One year in, one of Philadelphia DA Larry Krasner’s most significant reforms — ordering prosecutors to stop seeking cash bail for low-level offenses — appears to be a success, based on an independent academic evaluation, Krasner announced alongside Mayor Jim Kenney on Tuesday.
“We do not, we should not imprison people for poverty,” said Krasner, who previously slammed the cash bail system for locking up mostly low-income people of color pretrial, while they are still technically presumed innocent, for sometimes months or even years.
Krasner touted research by professors at UPenn and George Mason universities which found that under the new policy, while more defendants were released without cash bail hanging over their heads, they still came to court for their hearings – and were not more likely to re-offend while their charges were pending.
That flies in the face of criticisms that the policy would be “endangering the public,” Krasner said.
“We were being told, No. 1: ‘This is gonna have the city on fire, it’s gonna be a zombie invasion, you’re gonna let these people out, oh my goodness, they’re gonna run in the front door and take your loved ones out the back.’ No, that didn’t happen,” Krasner said at a press conference Tuesday at City Hall. “And the second thing, was: ‘Oh, my God, if you don’t make them pay $250, why would they ever go to court?’ No, that didn’t happen.”
As of Feb. 21, 2018, Krasner’s office stopped asking for bail in cases based on 25 charges — which constituted 61 percent of all cases filed in Philadelphia — and where bail was set typically below $1,000, for crimes such as retail theft, DUI, prostitution and resisting arrest.
The result? There was “no detectable effect” on rates of failures to appear or re-offending for defendants released without bail in the past year, according to “Prosecutor-Led Bail Reform: Year One,” a recently published study by UPenn criminology professor Aurelie Ouss and George Mason University law professor Megan Stevenson based on stats from the First Judicial District of Pennsylvania.
The researchers studied the 1,750 defendants released without bail in 2018. They found a 23 percent increase in the number of eligible defendants “Released on Recognizance” and ordered to return to court without bail; a 41 percent decline in bail set at amounts of $5,000 or less, and a five percent decrease in overnight stays in jail for eligible defendants.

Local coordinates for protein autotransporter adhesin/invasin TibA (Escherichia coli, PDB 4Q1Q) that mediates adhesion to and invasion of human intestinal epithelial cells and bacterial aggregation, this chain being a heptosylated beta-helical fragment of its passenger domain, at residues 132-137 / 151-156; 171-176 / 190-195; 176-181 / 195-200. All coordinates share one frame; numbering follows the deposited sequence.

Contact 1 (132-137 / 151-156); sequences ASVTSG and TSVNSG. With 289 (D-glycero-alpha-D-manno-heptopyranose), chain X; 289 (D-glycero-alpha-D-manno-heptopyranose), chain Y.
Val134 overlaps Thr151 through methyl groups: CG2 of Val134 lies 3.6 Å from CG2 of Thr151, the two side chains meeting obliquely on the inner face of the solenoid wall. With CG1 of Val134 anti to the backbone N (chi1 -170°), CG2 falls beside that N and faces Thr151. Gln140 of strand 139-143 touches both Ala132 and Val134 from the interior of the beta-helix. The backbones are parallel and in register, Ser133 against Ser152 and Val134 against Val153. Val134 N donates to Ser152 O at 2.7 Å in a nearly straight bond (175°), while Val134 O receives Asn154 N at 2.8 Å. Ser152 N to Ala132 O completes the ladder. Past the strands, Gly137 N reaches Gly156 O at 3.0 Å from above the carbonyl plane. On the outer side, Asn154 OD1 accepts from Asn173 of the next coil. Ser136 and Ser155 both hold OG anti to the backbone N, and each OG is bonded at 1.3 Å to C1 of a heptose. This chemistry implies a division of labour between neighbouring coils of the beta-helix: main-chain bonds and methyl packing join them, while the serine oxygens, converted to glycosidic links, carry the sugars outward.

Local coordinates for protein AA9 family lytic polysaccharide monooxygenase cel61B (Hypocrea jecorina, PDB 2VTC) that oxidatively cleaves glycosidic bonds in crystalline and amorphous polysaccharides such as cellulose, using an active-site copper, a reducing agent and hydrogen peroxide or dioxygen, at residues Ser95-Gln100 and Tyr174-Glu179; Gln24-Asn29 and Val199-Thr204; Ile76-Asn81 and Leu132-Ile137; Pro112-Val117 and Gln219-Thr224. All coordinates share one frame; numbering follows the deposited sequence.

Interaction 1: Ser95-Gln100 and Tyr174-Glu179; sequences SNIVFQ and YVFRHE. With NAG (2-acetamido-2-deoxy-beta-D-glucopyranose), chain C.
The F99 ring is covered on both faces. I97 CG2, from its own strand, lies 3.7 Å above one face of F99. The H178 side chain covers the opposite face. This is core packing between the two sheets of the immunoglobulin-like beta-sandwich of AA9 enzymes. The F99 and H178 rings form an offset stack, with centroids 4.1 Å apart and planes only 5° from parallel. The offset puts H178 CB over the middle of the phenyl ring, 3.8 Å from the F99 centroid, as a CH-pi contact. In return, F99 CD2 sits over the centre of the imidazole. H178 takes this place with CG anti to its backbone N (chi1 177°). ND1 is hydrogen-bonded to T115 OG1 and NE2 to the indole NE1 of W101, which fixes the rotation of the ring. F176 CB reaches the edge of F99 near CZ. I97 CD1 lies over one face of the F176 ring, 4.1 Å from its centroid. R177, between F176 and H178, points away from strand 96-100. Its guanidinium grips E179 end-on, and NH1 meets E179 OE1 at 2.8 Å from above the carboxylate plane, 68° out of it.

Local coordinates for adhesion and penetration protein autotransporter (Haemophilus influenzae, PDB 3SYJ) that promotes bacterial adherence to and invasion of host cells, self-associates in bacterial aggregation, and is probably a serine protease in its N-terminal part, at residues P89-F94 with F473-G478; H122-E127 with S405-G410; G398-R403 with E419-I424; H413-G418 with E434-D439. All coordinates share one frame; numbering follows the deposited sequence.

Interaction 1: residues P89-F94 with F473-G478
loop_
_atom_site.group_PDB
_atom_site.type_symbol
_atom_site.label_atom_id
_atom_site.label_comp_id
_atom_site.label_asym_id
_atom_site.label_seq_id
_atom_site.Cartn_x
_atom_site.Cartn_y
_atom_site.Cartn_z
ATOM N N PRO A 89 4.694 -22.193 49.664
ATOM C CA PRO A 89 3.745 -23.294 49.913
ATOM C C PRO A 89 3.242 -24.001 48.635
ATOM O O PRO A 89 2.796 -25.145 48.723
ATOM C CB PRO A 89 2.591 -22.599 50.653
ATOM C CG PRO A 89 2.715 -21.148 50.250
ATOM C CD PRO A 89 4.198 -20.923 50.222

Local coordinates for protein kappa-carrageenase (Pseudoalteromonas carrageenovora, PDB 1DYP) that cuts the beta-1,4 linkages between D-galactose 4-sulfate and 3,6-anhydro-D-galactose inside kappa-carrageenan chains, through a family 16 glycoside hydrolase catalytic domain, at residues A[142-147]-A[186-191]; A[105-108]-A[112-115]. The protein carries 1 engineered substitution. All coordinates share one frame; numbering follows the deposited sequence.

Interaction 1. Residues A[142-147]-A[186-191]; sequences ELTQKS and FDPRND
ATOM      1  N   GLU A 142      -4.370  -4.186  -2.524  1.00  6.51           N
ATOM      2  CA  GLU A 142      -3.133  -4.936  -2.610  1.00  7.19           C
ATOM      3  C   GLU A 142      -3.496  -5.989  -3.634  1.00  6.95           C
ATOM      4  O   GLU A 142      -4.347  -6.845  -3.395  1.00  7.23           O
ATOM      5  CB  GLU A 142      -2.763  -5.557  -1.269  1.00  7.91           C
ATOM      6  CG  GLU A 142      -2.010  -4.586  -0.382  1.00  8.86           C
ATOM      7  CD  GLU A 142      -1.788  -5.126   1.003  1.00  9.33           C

Questioned about the fact that homicides also increased in 2018, Krasner denied any linkage, instead citing the opioid epidemic as driving more violence in Philly. (In 2017, 60 homicides were listed by police as being drug-related; in 2018, that number rose to 121, Krasner noted.)
“We forget the human cost of what bad systems do to people,” said City Councilman Curtis Jones Jr., who said he visited a city jail and met inmates who were jailed because they couldn’t afford to pay just $100 of bail. “You get arrested. You lose your job. You lose a home. You lose a wife. You lose hope, and then you become caught in the system. That’s what cash bail can do.”
Mayor Jim Kenney also praised Krasner’s efforts, saying they dovetail with the city’s ongoing collaborative efforts, funded by a MacArthur Foundation grant to reduce its jail population by 50 percent from 2015 to 2020. So far, they’ve achieved a 43 percent drop.
Ultimately, the decision of what bail to set is in the hands of Philly’s bail commissioners, but Krasner said he hopes they’ll be swayed by the evidence of the past year and the new study.
“When you don’t tear apart peoples’ lives, when you keep them in contact with things that keep them on course, they are less likely to commit crimes in the future.”